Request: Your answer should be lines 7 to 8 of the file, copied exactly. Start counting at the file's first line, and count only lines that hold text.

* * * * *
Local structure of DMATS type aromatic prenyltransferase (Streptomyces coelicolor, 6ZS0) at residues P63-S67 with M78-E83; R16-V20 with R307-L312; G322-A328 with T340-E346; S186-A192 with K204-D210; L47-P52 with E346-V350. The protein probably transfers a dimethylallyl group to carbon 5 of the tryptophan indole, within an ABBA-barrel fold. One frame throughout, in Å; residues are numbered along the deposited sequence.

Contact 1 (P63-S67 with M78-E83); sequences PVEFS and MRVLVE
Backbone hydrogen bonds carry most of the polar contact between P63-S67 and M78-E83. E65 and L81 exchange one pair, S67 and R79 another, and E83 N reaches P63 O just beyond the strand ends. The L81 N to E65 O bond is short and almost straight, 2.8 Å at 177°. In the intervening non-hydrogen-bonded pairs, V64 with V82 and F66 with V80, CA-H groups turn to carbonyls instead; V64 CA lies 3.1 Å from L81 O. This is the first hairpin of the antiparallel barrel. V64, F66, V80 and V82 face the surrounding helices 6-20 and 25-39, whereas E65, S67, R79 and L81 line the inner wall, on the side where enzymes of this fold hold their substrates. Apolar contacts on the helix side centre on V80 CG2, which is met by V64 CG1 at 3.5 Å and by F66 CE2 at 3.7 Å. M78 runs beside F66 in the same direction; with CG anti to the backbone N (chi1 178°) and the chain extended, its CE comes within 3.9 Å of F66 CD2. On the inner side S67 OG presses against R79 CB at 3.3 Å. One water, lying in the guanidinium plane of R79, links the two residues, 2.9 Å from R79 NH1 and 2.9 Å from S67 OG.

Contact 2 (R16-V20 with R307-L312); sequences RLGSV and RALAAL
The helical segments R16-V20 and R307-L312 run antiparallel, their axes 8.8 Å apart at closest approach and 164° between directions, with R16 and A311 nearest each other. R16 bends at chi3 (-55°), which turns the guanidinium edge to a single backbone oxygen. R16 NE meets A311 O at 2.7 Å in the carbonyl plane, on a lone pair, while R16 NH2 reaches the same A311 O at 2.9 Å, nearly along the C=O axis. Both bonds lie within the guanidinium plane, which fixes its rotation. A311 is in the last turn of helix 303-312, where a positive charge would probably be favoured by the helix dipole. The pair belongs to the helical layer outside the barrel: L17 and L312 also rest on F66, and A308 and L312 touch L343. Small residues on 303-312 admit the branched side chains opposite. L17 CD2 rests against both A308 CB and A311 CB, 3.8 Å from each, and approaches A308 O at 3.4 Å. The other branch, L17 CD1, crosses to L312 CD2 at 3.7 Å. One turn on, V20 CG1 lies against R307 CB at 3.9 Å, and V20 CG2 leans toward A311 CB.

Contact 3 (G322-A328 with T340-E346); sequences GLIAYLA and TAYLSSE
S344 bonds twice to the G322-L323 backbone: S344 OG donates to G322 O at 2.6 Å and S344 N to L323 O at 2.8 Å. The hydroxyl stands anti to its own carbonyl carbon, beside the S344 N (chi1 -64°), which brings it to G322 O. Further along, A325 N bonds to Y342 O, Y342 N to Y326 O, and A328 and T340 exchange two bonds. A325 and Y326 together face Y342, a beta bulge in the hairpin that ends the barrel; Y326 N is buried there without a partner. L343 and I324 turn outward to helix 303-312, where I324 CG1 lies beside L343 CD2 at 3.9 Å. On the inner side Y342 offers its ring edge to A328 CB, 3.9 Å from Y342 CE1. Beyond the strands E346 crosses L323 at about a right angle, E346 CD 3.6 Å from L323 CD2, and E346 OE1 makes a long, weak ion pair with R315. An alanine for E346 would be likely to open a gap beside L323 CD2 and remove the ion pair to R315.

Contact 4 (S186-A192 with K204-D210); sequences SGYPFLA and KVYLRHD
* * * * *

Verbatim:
S344 bonds twice to the G322-L323 backbone: S344 OG donates to G322 O at 2.6 Å and S344 N to L323 O at 2.8 Å. The hydroxyl stands anti to its own carbonyl carbon, beside the S344 N (chi1 -64°), which brings it to G322 O. Further along, A325 N bonds to Y342 O, Y342 N to Y326 O, and A328 and T340 exchange two bonds. A325 and Y326 together face Y342, a beta bulge in the hairpin that ends the barrel; Y326 N is buried there without a partner. L343 and I324 turn outward to helix 303-312, where I324 CG1 lies beside L343 CD2 at 3.9 Å. On the inner side Y342 offers its ring edge to A328 CB, 3.9 Å from Y342 CE1. Beyond the strands E346 crosses L323 at about a right angle, E346 CD 3.6 Å from L323 CD2, and E346 OE1 makes a long, weak ion pair with R315. An alanine for E346 would be likely to open a gap beside L323 CD2 and remove the ion pair to R315.

Contact 4 (S186-A192 with K204-D210); sequences SGYPFLA and KVYLRHD